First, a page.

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  • Shishir Mehrotra - WinFS beta 1 team meeting

    Beer28 wrote:

    That's actually not true. BSD and Linux actually keep the config files in folders prefixed with a . in the user's local dir ~/.config

    The registry was first used to point to specific dll's, eventually people started storing application specific data in it. Which is when the problems started. IMO. Linux/Unix and OS X (I think, I 'm not sure about OS X) require your shared libs to be in the path. Which is a little easier (e.g. no real DLL hell) but you have to hope that an application you want to use was compiled against the version of the lib you have.

    That being said, it's nice to have everything in your /home/~user dir. When I upgraded to OS X 10.4, I just zipped up my home dir and copied over to a network drive.

    Beer28 wrote:

    As is the case with the .so's not facing dll hell due to the version being in the file name. The low tech solution on unix systems is actually much more elegant.

    As someone who spent two days hunting down dependancy issues when trying to install the Ruby on Rails framework under Ubuntu Linux, I'd respectfully disagree with you on this point. A lot of time the archive file containing the source for a lib will contain a version # in it's name, but the binary ends up being called the same name as any other version and there isn't any easy way to determine which version you've got. If there is, tell me about it.
  • Bill Crounse - Talking hospital tech with CIO of Overlake Hospital

    mswanson wrote:
    We worked a bit with Bill Crounse while architecting and building the NxOpinion diagnostic software. We also worked with Microsoft Research on Bayesian inference techniques to perform very fast and memory efficient diagnostics. If you'd like to see some cool technology and an inspirational video, check out the Technology Case study video in the upper-right corner of the PressPass article.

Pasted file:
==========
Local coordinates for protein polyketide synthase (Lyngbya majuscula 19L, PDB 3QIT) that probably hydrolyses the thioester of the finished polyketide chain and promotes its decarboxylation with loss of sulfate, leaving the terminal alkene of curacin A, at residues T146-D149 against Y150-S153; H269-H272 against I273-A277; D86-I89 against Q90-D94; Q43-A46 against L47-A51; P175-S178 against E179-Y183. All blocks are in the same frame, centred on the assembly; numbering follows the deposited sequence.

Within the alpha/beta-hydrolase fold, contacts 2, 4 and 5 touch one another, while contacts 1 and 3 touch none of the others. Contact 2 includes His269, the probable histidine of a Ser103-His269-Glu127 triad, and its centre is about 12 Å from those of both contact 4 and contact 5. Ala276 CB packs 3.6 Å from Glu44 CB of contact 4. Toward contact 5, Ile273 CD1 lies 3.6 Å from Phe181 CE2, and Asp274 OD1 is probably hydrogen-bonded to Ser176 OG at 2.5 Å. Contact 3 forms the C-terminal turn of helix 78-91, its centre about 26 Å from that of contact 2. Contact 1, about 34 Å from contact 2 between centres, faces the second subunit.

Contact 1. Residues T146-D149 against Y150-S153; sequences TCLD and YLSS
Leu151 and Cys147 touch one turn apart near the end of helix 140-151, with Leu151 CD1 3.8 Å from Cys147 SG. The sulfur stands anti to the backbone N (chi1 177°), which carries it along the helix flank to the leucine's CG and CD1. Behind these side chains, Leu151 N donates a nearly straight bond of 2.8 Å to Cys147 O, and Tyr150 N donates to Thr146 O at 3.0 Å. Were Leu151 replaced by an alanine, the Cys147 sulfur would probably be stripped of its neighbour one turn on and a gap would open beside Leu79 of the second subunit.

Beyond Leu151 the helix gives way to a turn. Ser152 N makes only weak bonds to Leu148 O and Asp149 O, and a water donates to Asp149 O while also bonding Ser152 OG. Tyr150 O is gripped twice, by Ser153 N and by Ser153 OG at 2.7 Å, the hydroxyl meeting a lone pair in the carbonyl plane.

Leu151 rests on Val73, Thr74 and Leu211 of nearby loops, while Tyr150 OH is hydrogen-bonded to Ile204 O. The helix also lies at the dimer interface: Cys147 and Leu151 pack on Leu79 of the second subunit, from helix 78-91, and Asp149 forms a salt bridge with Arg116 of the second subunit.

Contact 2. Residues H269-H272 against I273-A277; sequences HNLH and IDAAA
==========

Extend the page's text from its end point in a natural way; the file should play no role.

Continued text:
I haven't watched the video yet, but I'm going to. I just wanted to comment on this.

    This is the scariest f'ing thing to do when you are developing a medical record/research system. I'm creating a cancer research system for UW/SCCA now and my biggest fear is that a doc will try to use our system to treat patients. We want them to use our system for quality of care research (e.g. how are my patients that are taking drug x doing? How efficient is this diagnostic technique at detecting this type of cancer) and analytical research ( e.g. what type of people are more likely to get this type of cancer, what types of treatments are more effective with this type of cancer). But I'm not sure we want to try and replace the electronic medical record system. We sure as heck don't want to try and suggest diagnoses to the docs. We are planning on using Baysean inferences, with a little bit of genetic programming, to increase the quality of the queries the docs want to run. Classifying the results into "good data", "Ok data", and "you should review this before you use it data.".

    I can't believe the docs would go for letting a computer make a diagnosis for them. Is the system just suggesting possible diagnoses or is it making the diagnosis for the docs?

    edit: I wanted to add that the reason we hope the docs aren't making a diagnosis from our application is that we don't think we can gather as much data as the patients paper chart has in it. We don't want the docs to make treatment decisions based on incomplete data. Trying to get data out of decades old, proprietary systems is ...hard.

    'nother edit: One question. How is the tablet program at Swedish MC doing? I remember reading a case study on their EMR at the MS site a while back. Somebody from MS approached the SCCA about doing a Tablet pilot project. But their proposal was pretty lame, they didn't really want to push the envelope and we needed them too.  I'm not sure if we took them up on their offer or not. The last time we talked to someone about Tablet PC data entry for our app was in NYC, and it wasn't an MS presentation. It was a lame partner who showed us a lame ink text box. That was about 2 years ago though.
  • Longhorn (heart) RSS

    Jeremy W. wrote:

    Exposed through managed code?

    It's exposed through a documented set of API's. It shouldn't matter if it's managed or not.

    I think there's a difference, from a security standpoint, between calling code via interop and calling managed API's to the .NET Framework. I *KNOW* there's a big difference between the two methods from the PITA standpoint. Wink